http://www.richardprince.com/collection/books/#/detail/66/

http://www.richardprince.com/collection/books/#/detail/67/

Thanks for the heads-up, Peter!

~VC

Peter K Steinberg said...

~VC: amazing work. Bravo & thank you!

pks

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Publications & Acknowledgements

  • BBC Four.A Poet's Guide to Britain: Sylvia Plath. London: BBC Four, 2009. (Acknowledged in)
  • Biography: Sylvia Plath. New York: A & E Television Networks, 2005. (Photographs used)
  • Connell, Elaine. Sylvia Plath: Killing the angel in the house. 2d ed. Hebden Bridge: Pennine Pens, 1998. (Acknowledged in)
  • Crowther, Gail and Peter K. Steinberg. "These Ghostly Archives." Plath Profiles 2. Summer 2009: 183-208.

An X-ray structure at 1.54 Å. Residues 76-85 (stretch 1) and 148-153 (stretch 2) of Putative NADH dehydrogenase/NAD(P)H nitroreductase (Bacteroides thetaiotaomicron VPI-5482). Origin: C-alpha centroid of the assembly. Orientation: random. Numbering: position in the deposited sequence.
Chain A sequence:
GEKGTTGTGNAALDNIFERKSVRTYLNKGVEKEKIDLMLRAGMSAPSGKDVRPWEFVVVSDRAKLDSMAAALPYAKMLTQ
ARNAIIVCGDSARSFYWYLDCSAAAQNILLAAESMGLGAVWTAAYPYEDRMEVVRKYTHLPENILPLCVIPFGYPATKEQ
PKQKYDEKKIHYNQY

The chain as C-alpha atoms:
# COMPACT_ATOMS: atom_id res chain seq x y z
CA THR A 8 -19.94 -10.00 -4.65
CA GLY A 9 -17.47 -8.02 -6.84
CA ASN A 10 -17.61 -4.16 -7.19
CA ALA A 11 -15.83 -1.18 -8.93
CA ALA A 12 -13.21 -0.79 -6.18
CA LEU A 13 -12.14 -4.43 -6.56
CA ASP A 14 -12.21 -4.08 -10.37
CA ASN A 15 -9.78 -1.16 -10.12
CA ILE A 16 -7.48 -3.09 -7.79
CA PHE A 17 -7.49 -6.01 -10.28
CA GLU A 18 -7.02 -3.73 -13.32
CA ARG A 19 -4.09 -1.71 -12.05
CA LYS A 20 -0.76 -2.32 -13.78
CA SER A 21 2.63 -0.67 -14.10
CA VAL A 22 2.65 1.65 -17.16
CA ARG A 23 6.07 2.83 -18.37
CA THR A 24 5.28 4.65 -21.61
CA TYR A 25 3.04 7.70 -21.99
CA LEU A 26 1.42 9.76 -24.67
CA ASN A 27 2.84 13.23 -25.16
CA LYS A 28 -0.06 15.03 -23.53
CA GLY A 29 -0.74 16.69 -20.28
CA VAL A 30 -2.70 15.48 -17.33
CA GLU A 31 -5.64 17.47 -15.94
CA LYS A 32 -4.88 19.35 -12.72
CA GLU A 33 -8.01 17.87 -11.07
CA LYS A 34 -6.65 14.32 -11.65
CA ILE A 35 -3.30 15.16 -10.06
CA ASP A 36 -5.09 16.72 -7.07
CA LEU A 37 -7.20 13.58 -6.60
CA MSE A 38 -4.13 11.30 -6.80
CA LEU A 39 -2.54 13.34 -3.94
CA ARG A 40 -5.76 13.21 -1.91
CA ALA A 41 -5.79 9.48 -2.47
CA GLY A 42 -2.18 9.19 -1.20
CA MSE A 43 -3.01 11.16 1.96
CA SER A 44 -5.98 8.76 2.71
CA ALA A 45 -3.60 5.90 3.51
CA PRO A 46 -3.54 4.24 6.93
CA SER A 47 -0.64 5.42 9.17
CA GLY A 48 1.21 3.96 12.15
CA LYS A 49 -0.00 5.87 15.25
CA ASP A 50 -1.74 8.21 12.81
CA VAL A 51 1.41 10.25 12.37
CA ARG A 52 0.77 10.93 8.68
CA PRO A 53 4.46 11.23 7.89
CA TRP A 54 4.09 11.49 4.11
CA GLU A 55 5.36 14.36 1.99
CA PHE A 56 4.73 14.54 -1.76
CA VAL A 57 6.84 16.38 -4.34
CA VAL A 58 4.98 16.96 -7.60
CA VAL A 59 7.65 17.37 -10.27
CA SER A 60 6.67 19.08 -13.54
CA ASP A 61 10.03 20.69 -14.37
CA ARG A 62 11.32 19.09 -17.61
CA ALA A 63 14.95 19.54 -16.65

• Crowther, Gail and Peter K. Steinberg. "These Ghostly Archives, Redux." Plath Profiles 3. Summer 2010: 232-246.
  • Crowther, Gail and Peter K. Steinberg. "These Ghostly Archives 3." Plath Profiles 4. Summer 2011: 119-138.
  • Crowther, Gail and Peter K. Steinberg. "These Ghostly Archives 4: Looking for New England." Plath Profiles 5. Summer 2012: 11-56.
  • Crowther, Gail and Peter K. Steinberg. "These Ghostly Archives 5: Reanimating the Past." Plath Profiles 6. Summer 2013: 27-62.
  • Crowther, Gail and Peter K. Steinberg. These Ghostly Archives: The Unearthing of Sylvia Plath. Oxford: Fonthill, 2017. Forthcoming.
  • Death Be Not Proud: The Graves of Poets. New York: Poets.org. (Photographs used)
  • Doel, Irralie, Lena Friesen and Peter K. Steinberg. "An Unacknowledged Publication by Sylvia Plath." Notes & Queries 56:3. September 2009: 428-430.
  • Gill, Jo. "Sylvia Plath in the South West." University of Exeter Centre for South West Writing, 2008. (Photograph used)
  • Elements of Literature, Third Course. Austin, Tex. : Holt, Rinehart and Winston, 2009. (Photograph used)
  • Helle, Anita Plath. The Unraveling Archive: Essays on Sylvia Plath. Ann Arbor: University of Michigan Press, 2007. (Photographs used, acknowledged in)